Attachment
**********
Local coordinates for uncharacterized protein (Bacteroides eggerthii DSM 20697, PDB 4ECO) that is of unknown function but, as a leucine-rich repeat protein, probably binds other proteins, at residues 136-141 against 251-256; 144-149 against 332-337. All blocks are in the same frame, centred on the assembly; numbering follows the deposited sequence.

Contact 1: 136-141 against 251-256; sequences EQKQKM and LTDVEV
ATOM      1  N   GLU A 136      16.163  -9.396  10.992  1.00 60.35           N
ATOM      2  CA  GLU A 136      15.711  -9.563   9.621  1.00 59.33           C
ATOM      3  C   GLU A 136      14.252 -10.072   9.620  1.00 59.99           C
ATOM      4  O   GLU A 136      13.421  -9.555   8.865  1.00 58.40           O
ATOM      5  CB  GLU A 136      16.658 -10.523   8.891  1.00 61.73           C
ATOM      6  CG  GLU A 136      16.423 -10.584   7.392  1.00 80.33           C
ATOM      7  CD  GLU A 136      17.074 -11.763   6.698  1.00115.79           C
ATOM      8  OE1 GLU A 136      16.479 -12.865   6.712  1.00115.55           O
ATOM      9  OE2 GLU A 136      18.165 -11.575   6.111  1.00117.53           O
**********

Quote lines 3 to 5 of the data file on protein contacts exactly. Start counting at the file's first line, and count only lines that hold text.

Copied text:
ATOM      1  N   GLU A 136      16.163  -9.396  10.992  1.00 60.35           N
ATOM      2  CA  GLU A 136      15.711  -9.563   9.621  1.00 59.33           C
ATOM      3  C   GLU A 136      14.252 -10.072   9.620  1.00 59.99           C